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Venice's offer to pay Guy 2,500 francs per week (plus expenses) would equate to approximately $100 per week at the time, or about $1,760 in 2016. See more »
About 12 minutes into the film, Constance mentions to the host that her drink is strong. When the host offers to taste it, she hands him a glass that has less liquid than when it cuts to him tasting the cocktail. See more »
A solid little film with an unbelievable premise ...
... that premise being that Constance Bennett as Venice Muir cannot attract a man at all. Constance isn't some plainly dressed and drably made-up wallflower that physically transforms, which is the plot you'd expect. From scene one she is the glamorous looking woman she usually plays, yet we are to believe that because she wants to discuss the books she's read that men would chew through wood to get out of being in the same room with her? With her looks and bearing she should reasonably expect to recite the dictionary and yet be followed by suitors - men simply aren't that deep.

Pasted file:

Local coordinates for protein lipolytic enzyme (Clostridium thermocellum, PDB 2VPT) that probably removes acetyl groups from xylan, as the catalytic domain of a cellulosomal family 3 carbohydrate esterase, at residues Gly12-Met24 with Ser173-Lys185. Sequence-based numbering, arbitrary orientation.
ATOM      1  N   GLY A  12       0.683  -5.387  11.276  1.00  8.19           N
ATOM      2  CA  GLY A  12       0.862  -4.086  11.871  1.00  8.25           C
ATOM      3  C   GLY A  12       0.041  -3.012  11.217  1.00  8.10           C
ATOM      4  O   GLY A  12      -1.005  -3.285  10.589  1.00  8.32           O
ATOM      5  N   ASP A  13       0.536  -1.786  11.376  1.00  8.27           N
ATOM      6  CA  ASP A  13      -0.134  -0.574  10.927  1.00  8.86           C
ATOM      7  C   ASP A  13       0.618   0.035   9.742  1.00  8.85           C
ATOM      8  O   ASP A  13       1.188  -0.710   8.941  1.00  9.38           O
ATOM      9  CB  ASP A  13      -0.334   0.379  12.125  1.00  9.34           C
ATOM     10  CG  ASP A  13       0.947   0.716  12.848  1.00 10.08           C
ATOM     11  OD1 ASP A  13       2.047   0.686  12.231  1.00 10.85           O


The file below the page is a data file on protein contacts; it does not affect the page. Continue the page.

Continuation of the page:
David Manners proposes marriage to Venice when drunk, slinks away when sober, and leaves Venice wondering what she'll have to do to change her luck with men. Her solution - hire someone (Ben Lyon) to be her "boyfriend" and tell tales about her lack of virtue and her exciting nature that in turn should attract some actual suitors. These things never work out as planned - I'll let you watch and see what happens.
6 of 6 people found this review helpful.
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